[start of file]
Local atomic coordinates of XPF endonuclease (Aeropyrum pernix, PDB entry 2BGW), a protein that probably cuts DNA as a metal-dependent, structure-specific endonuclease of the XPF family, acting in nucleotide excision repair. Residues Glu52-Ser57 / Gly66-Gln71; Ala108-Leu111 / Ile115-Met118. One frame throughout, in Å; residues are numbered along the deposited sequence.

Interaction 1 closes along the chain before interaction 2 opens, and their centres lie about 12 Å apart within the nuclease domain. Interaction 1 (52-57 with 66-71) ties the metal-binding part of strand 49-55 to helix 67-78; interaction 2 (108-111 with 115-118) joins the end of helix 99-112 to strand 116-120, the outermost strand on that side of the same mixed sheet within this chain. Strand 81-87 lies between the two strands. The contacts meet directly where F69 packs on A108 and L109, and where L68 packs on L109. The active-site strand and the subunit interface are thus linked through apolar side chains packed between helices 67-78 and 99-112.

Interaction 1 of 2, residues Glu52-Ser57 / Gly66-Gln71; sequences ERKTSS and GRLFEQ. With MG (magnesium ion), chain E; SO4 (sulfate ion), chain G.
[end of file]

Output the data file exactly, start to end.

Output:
Local atomic coordinates of XPF endonuclease (Aeropyrum pernix, PDB entry 2BGW), a protein that probably cuts DNA as a metal-dependent, structure-specific endonuclease of the XPF family, acting in nucleotide excision repair. Residues Glu52-Ser57 / Gly66-Gln71; Ala108-Leu111 / Ile115-Met118. One frame throughout, in Å; residues are numbered along the deposited sequence.

Interaction 1 closes along the chain before interaction 2 opens, and their centres lie about 12 Å apart within the nuclease domain. Interaction 1 (52-57 with 66-71) ties the metal-binding part of strand 49-55 to helix 67-78; interaction 2 (108-111 with 115-118) joins the end of helix 99-112 to strand 116-120, the outermost strand on that side of the same mixed sheet within this chain. Strand 81-87 lies between the two strands. The contacts meet directly where F69 packs on A108 and L109, and where L68 packs on L109. The active-site strand and the subunit interface are thus linked through apolar side chains packed between helices 67-78 and 99-112.

Interaction 1 of 2, residues Glu52-Ser57 / Gly66-Gln71; sequences ERKTSS and GRLFEQ. With MG (magnesium ion), chain E; SO4 (sulfate ion), chain G.